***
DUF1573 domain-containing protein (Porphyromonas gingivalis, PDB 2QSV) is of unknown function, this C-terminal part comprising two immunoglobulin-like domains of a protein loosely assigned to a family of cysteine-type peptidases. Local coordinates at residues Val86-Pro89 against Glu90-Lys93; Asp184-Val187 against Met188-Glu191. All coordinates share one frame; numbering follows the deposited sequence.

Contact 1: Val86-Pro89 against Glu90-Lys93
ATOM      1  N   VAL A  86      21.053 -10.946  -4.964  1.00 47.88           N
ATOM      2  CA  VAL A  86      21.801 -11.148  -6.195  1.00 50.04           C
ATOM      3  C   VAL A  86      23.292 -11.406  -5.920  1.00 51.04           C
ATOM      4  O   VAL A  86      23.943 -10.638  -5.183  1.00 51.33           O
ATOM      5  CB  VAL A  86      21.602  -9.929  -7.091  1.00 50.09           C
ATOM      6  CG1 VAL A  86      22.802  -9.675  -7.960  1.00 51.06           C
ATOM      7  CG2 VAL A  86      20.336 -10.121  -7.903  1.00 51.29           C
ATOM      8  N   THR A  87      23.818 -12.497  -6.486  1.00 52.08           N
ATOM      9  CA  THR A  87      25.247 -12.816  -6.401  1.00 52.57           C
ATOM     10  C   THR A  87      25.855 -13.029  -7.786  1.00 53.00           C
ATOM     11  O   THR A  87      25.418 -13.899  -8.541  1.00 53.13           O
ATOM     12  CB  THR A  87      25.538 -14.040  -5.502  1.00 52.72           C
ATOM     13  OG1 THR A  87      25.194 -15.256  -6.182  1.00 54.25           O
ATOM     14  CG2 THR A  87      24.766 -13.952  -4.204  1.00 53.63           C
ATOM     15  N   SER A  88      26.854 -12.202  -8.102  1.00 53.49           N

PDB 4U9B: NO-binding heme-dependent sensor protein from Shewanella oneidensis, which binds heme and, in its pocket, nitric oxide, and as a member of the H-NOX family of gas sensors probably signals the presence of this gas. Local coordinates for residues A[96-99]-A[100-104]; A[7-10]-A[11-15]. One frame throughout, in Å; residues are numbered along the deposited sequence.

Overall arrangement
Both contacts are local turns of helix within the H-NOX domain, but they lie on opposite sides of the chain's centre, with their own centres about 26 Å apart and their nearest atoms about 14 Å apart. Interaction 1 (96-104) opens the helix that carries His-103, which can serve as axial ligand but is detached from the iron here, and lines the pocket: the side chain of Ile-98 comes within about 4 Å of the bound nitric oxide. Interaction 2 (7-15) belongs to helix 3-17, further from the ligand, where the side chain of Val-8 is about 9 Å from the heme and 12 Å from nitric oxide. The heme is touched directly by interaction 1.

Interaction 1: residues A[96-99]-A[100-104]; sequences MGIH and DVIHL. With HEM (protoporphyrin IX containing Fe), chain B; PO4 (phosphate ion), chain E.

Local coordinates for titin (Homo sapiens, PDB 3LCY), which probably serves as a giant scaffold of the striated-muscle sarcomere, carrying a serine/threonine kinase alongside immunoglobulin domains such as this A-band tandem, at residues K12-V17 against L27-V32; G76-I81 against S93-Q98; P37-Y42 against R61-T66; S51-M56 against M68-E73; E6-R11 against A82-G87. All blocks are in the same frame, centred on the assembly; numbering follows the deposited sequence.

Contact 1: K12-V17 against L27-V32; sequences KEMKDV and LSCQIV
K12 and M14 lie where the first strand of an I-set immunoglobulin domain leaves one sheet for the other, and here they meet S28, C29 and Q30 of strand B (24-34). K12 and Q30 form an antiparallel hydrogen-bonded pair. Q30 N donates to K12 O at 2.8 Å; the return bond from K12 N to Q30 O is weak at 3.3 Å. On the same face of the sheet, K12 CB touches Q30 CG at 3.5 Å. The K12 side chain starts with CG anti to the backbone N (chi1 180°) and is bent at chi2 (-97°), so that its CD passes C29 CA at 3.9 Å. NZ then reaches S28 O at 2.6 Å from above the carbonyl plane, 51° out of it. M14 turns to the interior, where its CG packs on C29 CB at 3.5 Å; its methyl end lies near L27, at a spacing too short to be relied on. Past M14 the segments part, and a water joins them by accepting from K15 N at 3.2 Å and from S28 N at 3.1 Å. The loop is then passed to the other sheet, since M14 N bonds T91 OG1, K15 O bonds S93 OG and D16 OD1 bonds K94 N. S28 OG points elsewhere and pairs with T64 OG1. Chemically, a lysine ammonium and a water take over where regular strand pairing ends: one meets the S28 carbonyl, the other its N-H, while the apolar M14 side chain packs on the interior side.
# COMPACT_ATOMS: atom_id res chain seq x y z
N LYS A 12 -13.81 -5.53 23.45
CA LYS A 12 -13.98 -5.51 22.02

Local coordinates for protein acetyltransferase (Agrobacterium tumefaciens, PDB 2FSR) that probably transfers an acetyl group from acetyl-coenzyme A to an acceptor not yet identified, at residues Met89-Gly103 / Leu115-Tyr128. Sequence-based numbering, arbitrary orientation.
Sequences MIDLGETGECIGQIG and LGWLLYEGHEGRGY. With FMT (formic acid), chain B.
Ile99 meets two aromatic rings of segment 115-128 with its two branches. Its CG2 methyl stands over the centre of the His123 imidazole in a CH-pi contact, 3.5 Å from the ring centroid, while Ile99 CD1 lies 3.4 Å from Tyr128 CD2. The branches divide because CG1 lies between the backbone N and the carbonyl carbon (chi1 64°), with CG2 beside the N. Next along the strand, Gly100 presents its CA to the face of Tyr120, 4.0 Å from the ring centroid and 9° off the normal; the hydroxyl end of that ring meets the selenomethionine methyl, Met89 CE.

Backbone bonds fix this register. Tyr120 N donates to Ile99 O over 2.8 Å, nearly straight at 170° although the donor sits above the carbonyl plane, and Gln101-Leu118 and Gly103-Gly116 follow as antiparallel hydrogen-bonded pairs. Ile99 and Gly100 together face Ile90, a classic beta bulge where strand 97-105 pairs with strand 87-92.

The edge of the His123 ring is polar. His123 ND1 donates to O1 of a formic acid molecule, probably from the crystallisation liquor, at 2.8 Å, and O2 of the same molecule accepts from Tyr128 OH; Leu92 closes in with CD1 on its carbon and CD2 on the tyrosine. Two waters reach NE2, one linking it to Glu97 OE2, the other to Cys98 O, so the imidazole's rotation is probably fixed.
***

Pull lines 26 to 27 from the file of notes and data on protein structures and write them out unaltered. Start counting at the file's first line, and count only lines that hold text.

N LYS A 12 -13.81 -5.53 23.45
CA LYS A 12 -13.98 -5.51 22.02